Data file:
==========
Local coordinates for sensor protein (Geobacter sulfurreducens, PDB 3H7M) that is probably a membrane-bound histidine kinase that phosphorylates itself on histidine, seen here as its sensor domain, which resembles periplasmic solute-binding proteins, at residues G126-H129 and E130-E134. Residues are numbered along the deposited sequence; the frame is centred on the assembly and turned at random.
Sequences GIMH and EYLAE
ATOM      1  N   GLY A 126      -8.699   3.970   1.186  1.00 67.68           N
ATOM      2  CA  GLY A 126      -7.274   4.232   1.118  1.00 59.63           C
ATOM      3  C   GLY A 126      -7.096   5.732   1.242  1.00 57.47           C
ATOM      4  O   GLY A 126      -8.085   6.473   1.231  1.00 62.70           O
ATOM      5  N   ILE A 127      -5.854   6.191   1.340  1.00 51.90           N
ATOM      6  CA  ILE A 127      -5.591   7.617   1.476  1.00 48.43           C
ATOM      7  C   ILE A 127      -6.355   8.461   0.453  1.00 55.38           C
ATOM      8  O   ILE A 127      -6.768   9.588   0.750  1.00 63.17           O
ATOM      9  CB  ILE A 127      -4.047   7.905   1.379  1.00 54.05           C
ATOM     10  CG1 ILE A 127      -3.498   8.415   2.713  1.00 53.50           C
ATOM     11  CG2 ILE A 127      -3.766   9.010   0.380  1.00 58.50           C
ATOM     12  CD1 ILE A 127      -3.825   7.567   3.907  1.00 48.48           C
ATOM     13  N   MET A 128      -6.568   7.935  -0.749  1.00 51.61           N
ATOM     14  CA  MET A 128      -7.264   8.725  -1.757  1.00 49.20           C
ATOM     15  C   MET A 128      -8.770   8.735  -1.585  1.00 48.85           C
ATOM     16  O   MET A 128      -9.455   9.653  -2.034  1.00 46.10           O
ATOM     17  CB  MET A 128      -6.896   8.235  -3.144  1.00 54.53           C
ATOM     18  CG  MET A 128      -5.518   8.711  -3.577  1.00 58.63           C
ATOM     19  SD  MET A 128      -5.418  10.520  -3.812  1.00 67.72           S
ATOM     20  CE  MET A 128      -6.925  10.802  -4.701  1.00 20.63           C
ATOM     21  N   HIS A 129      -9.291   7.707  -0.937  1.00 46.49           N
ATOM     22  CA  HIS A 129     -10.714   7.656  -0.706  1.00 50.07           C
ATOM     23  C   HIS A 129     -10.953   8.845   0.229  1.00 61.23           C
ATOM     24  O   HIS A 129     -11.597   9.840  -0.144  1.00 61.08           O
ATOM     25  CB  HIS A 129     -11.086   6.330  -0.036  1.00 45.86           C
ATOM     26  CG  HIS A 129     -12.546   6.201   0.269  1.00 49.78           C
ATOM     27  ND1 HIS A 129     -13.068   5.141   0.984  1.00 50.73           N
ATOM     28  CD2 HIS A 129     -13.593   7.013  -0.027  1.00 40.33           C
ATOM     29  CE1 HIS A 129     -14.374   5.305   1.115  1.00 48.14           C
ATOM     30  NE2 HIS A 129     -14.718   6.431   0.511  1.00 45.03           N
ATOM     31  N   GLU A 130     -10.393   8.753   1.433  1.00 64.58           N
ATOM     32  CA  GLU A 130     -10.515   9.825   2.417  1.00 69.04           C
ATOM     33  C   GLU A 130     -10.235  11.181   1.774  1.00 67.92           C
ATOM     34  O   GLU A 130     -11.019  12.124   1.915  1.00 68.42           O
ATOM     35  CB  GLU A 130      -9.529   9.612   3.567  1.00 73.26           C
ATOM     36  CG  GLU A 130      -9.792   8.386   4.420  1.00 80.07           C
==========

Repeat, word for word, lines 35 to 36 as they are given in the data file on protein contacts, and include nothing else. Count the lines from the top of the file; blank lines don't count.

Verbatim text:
ATOM     33  C   GLU A 130     -10.235  11.181   1.774  1.00 67.92           C
ATOM     34  O   GLU A 130     -11.019  12.124   1.915  1.00 68.42           O